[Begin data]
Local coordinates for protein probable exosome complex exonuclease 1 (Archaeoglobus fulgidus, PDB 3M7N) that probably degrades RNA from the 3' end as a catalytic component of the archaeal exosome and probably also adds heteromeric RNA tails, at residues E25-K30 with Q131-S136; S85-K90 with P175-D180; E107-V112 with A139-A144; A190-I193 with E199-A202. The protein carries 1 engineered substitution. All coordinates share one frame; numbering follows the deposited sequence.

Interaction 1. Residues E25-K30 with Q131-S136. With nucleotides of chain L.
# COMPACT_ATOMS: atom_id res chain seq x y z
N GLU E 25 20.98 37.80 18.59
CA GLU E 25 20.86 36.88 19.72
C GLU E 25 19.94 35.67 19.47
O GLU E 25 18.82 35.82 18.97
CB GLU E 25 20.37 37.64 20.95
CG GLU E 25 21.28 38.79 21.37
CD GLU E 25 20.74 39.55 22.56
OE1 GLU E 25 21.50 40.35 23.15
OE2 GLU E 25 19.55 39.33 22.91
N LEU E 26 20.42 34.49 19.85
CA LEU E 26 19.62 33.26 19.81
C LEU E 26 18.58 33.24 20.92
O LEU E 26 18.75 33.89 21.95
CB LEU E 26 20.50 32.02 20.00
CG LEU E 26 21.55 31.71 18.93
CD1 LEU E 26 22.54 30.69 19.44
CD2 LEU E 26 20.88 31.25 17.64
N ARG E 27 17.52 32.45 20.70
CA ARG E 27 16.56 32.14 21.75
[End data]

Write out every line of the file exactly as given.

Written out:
Local coordinates for protein probable exosome complex exonuclease 1 (Archaeoglobus fulgidus, PDB 3M7N) that probably degrades RNA from the 3' end as a catalytic component of the archaeal exosome and probably also adds heteromeric RNA tails, at residues E25-K30 with Q131-S136; S85-K90 with P175-D180; E107-V112 with A139-A144; A190-I193 with E199-A202. The protein carries 1 engineered substitution. All coordinates share one frame; numbering follows the deposited sequence.

Interaction 1. Residues E25-K30 with Q131-S136. With nucleotides of chain L.
# COMPACT_ATOMS: atom_id res chain seq x y z
N GLU E 25 20.98 37.80 18.59
CA GLU E 25 20.86 36.88 19.72
C GLU E 25 19.94 35.67 19.47
O GLU E 25 18.82 35.82 18.97
CB GLU E 25 20.37 37.64 20.95
CG GLU E 25 21.28 38.79 21.37
CD GLU E 25 20.74 39.55 22.56
OE1 GLU E 25 21.50 40.35 23.15
OE2 GLU E 25 19.55 39.33 22.91
N LEU E 26 20.42 34.49 19.85
CA LEU E 26 19.62 33.26 19.81
C LEU E 26 18.58 33.24 20.92
O LEU E 26 18.75 33.89 21.95
CB LEU E 26 20.50 32.02 20.00
CG LEU E 26 21.55 31.71 18.93
CD1 LEU E 26 22.54 30.69 19.44
CD2 LEU E 26 20.88 31.25 17.64
N ARG E 27 17.52 32.45 20.70
CA ARG E 27 16.56 32.14 21.75